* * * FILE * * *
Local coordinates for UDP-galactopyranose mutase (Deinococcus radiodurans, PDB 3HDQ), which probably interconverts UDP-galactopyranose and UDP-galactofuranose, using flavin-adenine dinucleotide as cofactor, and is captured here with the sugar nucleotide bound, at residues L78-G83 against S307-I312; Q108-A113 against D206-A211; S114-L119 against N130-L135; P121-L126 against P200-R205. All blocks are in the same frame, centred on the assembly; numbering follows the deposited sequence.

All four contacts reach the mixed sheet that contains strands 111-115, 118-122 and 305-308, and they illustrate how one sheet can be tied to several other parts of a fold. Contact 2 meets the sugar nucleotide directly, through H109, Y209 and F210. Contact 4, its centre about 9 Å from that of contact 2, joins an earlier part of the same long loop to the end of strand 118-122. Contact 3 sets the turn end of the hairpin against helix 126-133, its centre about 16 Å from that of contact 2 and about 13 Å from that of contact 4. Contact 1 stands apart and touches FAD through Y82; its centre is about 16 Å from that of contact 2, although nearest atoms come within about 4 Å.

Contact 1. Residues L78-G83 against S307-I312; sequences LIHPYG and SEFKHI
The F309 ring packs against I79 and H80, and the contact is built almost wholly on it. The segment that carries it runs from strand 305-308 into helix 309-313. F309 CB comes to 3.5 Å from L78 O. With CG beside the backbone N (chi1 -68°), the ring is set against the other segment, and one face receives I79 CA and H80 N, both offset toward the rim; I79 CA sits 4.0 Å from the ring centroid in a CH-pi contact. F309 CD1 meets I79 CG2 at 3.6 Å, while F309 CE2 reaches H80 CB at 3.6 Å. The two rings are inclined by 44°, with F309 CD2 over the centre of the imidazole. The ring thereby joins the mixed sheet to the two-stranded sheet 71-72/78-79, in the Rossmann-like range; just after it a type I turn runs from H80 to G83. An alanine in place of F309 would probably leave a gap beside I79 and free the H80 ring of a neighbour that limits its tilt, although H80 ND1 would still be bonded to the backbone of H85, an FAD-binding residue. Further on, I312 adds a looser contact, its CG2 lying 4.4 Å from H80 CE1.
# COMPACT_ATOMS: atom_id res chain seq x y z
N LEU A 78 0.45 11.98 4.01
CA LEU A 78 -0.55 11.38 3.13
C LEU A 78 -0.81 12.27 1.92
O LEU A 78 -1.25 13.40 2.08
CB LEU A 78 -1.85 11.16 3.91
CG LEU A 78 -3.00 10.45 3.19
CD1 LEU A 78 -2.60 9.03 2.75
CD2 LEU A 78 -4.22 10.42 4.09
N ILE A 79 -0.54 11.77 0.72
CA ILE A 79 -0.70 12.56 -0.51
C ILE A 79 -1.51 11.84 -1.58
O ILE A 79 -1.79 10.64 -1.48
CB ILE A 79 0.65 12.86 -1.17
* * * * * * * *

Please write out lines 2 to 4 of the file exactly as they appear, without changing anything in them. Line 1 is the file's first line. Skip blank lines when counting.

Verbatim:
All four contacts reach the mixed sheet that contains strands 111-115, 118-122 and 305-308, and they illustrate how one sheet can be tied to several other parts of a fold. Contact 2 meets the sugar nucleotide directly, through H109, Y209 and F210. Contact 4, its centre about 9 Å from that of contact 2, joins an earlier part of the same long loop to the end of strand 118-122. Contact 3 sets the turn end of the hairpin against helix 126-133, its centre about 16 Å from that of contact 2 and about 13 Å from that of contact 4. Contact 1 stands apart and touches FAD through Y82; its centre is about 16 Å from that of contact 2, although nearest atoms come within about 4 Å.

Contact 1. Residues L78-G83 against S307-I312; sequences LIHPYG and SEFKHI
The F309 ring packs against I79 and H80, and the contact is built almost wholly on it. The segment that carries it runs from strand 305-308 into helix 309-313. F309 CB comes to 3.5 Å from L78 O. With CG beside the backbone N (chi1 -68°), the ring is set against the other segment, and one face receives I79 CA and H80 N, both offset toward the rim; I79 CA sits 4.0 Å from the ring centroid in a CH-pi contact. F309 CD1 meets I79 CG2 at 3.6 Å, while F309 CE2 reaches H80 CB at 3.6 Å. The two rings are inclined by 44°, with F309 CD2 over the centre of the imidazole. The ring thereby joins the mixed sheet to the two-stranded sheet 71-72/78-79, in the Rossmann-like range; just after it a type I turn runs from H80 to G83. An alanine in place of F309 would probably leave a gap beside I79 and free the H80 ring of a neighbour that limits its tilt, although H80 ND1 would still be bonded to the backbone of H85, an FAD-binding residue. Further on, I312 adds a looser contact, its CG2 lying 4.4 Å from H80 CE1.